Cain was led here because….

Cain is acting this way because….

Yeah, those early days of writing….those two lines were all over the place.

Continually describing characters characteristics, personalities, etc.

Describe through action and the reader will pick up. If Cain twirls a stray curl in his hair, the reader knows his hair has curls.

If Savannah’s core muscles are showing, the reader doesn’t need to be explained that Savannah’s entire body is toned.

When Cain makes a snide remark, the reader can pick up that he’s a bit of a cocky soul. We’re not saying Cain is cocky. When he plants his team’s flag on the opposing team’s logo and taunts throughout a game, we know his personality. We don’t need to say it.

The reader could tell Lira gets annoyed with Cain through their dialogue, not by me saying Lira was often annoyed with Cain but they were still best friends, as you see in some manuscripts.

 

Learn and Implement

I chose backstory, point of view, dialogue tags, and explanation as my four cornerstones for this article because they were my top struggles in creating Northern Knights and the primary reasons why it took a little over three years since starting my first draft to publish the book to Amazon.

Definitely take my advice to heart, beginning with inserting backstory into the overall plot and letting the reader in on it as they work their way through the book.

Pick one character per scene, per chapter, or ideally per book and stick to their point of view. Let the reader experience the story from their eyes just as you experience your life’s story from your eyes.

Use action and distinct voices to let the reader know who’s talking. Only use tags when clarification is needed. If you, the author, can’t tell who’s speaking, it’s time to use a dialogue tag if you can’t utilize a distinct voice.

And finally, your reader wants to experience and become part of a story, therefore they don’t need everything explained to them. Just like in real life, explain once and only when clarification is needed, just like when you’re on a job or experiencing something for the first time. Go for the experience, and not repeated explanation.

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38 Comments

  1. Jamaar sampson Jamaar sampson

    Love the whole process you put us through basically putting us in your shoes step by step! This is amazing keep it up!

    • More than a process, I can assure you, Jamaaar! They always say what happens behind the scenes is what counts! Definitely a fun challenge, though!

  2. Many great writing tips from a guy who has walked the walk. I especially liked the advice to write from your own point of view as you live your life. This information is very valuable for anyone that is writing a book, or is planning on writing a book. As a writer myself, I will bookmark this article so that I can refer to it when needed. Thanks for sharing this helpful information.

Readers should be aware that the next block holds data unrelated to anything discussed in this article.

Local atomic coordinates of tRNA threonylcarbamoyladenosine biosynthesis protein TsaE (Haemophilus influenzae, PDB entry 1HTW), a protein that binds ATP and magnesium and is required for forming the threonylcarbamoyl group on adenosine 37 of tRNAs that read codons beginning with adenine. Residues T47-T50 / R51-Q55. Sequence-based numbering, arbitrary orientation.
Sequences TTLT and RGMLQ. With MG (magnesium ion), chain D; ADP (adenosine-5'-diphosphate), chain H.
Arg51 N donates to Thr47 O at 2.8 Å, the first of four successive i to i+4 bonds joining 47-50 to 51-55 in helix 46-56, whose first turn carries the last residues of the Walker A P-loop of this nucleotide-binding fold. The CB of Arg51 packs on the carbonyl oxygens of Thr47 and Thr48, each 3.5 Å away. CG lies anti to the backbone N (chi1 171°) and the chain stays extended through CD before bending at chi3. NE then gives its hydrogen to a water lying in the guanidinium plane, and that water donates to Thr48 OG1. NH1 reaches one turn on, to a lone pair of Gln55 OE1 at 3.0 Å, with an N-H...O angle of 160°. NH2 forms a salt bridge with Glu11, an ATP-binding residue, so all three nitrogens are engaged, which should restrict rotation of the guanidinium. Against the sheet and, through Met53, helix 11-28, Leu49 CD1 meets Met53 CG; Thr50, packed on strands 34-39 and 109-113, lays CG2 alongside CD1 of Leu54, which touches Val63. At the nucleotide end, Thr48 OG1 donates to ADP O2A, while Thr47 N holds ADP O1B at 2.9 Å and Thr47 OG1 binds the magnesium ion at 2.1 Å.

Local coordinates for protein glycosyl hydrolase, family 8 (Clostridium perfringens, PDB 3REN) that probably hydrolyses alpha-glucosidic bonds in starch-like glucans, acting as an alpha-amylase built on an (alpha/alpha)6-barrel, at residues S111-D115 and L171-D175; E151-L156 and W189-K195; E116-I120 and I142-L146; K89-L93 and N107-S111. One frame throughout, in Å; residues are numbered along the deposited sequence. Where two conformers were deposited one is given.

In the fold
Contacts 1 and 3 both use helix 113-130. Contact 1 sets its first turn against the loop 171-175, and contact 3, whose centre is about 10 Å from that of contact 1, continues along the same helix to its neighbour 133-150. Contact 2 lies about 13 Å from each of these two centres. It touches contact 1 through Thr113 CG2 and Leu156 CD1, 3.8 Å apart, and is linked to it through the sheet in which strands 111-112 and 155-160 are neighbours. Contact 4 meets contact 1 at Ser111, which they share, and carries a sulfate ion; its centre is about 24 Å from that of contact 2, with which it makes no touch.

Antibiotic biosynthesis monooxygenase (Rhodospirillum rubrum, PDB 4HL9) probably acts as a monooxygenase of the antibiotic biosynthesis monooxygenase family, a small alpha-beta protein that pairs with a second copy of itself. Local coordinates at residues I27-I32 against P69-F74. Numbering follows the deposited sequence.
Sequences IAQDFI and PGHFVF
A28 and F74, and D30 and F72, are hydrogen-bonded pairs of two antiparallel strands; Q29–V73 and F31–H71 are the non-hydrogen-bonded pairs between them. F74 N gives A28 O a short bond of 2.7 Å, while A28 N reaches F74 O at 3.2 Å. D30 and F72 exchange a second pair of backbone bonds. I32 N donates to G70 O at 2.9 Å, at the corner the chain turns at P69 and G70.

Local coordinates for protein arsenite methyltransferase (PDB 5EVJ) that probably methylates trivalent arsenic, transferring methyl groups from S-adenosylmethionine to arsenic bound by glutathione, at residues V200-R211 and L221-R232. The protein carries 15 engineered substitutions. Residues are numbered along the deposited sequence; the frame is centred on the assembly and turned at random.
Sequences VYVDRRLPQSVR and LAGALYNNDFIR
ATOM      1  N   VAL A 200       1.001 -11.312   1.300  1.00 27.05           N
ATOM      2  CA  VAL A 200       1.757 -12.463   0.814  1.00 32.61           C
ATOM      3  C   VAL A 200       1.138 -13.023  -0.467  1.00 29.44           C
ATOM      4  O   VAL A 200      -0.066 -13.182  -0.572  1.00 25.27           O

• Thanks a bunch, Tom! I remember how hard of a struggle it was to write my first book and I’ve almost made it a life’s mission to help other writers learn what I’ve learned. It’s the ultimate pay-it-forward mantra.

  3. Kelli Heitstuman-Tomko Kelli Heitstuman-Tomko

    As an author myself, I can really appreciate the process, and particularly as you explain it here. It always seems difficult to explain to people that I spend months creating backstories, blueprints, even restaurant menus that will never make it completely into my story. They’ll just show up as pieces of conversations as my characters interact, but all that extra work helps ME as the writer know who is what and why.

    Great post! I think this is something that new writers hear all the time, and particularly from editors who talk about what they look for in a book. But I think it means more when it’s coming from the people actually writing the books.

    • It was a similar strategy I undertook and still undertake. It’s always a chess game to see what makes it into the plot and what doesn’t, but yes, the most difficult thing by far is explaining that writing a book is sometimes more than just writing a book; in a way, we’re creating seperate worlds, elements that might be mentioned on the fly in our plots but will never make it further.

      It’s one reason why I created the Neo Skyehawk Novelette Series. Many of the characters were mentioned in passing, but I knew there would be a lot of curiosity among readers. They also make awesome magnet and funnel books, which I’ll be writing about in future posts!

  4. I ‘m glad I came across your article today, as I’ve been thinking about publishing a book and putting it on Amazon one day. I was always conflicted with more so the process of starting it then ending it because once I get rolling, I can usually gain good traction. Its interesting to hear that you shouldn’t spend so much time on the backstory. There are many books I read that have an emphasis on it, but its true that many authors don’t spend their time there. Rather so why not include it in the dialogue right, as you mentioned. I will bookmark your article for future reference. Thank you!

    • Thank you, Michael, and yes, I remember trying to read some of those older books from another time back in grade and middle school that held a huge emphasis on backstory. Once upon a time, it was the thing, because TV was in its infancy, you had radio, but it was held to specific times, and of course, the internet was a long way off.

      When I first started writing Northern Knights I thought it was the way to go before I undertook Jerry Jenkins’ Writers’ Guild and I had to kind of work backward and insert the backstory into dialogue. Though I do feel I overstuffed it in Chapter One, it read a lot better.